In a recent book, the academic Vadim Rossman argues that it can be a smart move, under certain circumstances.

“Egypt needs a new capital like a hole in the head.” These were the words of the Cairo-based urban planner David Sims last year when the Wall Street Journal asked about the Egyptian government’s plan to relocate its capital to a desert locale 28 miles from Cairo. Sims’s reaction to such a move is not uncommon. Analysts often deride relocated capital cities, describing them as failed utopian experiments or misguided vanity projects of authoritarian rulers. It doesn’t help that some of these new cities are awkwardly built from scratch, such as Brasilia—known for its barren, unwalkable streets—or Naypyidaw, Myanmar, reportedly a glaringly lit ghost town.

These analysts make good points. But Vadim Rossman, a professor at the Higher School of Economics in St. Petersburg, Russia, suggests that a broader and more historical look at capital city relocation reveals sound reasons for the practice—as well as positive outcomes. “I’m not an enthusiast of moving capitals,” he explains. “I’m just against sweeping generalizations about it. I’m interested in what makes an effective planned capital city.”  

Rossman spoke with CityLab about his recent book, Capital Cities: Varieties and Patterns of Development and Relocation, in which he explores this interest—as well as how governments can learn from past failures and successes.

Myanmar's new capital, Naypyidaw, boasts a 20-lane highway that doesn't see much traffic.
Myanmar's new capital, Naypyidaw, boasts a 20-lane highway that doesn't see much traffic. © Reuters

You argue that our expectations of new capital cities are often too high. Can you explain? 

It’s unrealistic to expect a new, planned city to become functional right away. It takes at least a century for such a city to become successful. Washington, D.C., for instance, wasn’t a flourishing metropolis for many years. Pierre L’Enfant’s master plan was completed only at the turn of the 20th century—about 100 years after D.C. was founded. It was the same for St. Petersburg, the city I live in. It only became successful after about 100 years, in the early 19th century. The Russian historian Nikolay Karamzin called St. Petersburg a “brilliant mistake” in that it was a miserable city to live and work in for generations—but it persevered, and was critical to the formation of Russian identity.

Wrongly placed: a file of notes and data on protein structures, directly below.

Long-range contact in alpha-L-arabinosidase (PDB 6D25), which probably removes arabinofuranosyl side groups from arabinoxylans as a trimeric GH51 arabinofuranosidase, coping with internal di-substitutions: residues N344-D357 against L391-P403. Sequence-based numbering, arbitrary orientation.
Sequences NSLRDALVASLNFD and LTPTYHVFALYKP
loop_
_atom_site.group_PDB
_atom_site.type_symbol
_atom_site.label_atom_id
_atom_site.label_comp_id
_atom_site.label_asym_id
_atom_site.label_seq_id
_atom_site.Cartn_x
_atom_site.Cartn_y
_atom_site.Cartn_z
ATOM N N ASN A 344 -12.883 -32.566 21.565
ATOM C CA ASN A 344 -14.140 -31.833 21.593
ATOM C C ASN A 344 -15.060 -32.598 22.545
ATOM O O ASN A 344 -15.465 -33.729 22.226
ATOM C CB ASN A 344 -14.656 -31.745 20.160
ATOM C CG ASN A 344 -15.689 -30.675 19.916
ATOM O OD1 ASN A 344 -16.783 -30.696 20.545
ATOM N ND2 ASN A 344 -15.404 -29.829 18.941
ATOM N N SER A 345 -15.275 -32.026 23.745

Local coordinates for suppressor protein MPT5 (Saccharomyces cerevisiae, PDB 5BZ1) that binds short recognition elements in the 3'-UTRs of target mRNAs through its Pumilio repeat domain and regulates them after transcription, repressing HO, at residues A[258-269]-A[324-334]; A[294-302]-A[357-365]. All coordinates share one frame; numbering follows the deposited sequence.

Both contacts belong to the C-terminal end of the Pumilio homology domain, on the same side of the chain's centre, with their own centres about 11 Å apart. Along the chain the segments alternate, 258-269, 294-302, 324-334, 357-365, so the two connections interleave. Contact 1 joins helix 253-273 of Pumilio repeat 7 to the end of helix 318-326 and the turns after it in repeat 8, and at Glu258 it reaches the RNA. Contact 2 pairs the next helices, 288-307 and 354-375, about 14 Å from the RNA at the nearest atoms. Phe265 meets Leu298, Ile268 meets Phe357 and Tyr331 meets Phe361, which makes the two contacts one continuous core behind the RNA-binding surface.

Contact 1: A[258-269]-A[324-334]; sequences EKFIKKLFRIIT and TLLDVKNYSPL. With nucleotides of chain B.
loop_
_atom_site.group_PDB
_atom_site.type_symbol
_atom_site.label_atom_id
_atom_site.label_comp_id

Your book also chronicles sensible reasons for moving capital cities. What are some of the most important? 

Much of the reasoning behind moving a capital has to do with balance. For instance, throughout history we see rulers using a new capital city to unite different areas. In ancient Egypt, King Menes merged upper and lower Egypt into one kingdom in 3150 BCE, and he placed the capital of Memphis in the middle. In the late 16th century, Poland and Lithuania united. The capital was later moved from Krakow to Warsaw, as Warsaw sat between Krakow and Grodno, the de facto capital on Lithuanian territory at the time.

Other types of balance—economic, ethnic, religious—are also an impetus. For example, when the Nigerian government moved the capital from Lagos to Abuja in 1990, it did so in part because the country is roughly divided into a Christian south and a Muslim north. Lagos is in the south, and Abuja is in the middle of the country, so the idea was that moving the capital closer to the north would help bridge the division.

And Lagos is typical of capital cities, especially in the developing world, in that it holds much of the country’s population as well as its resources. That creates an unequal relationship between the capital and the provinces. A goal of placing the seat of government elsewhere is to achieve more equal access to the public goods associated with capital cities.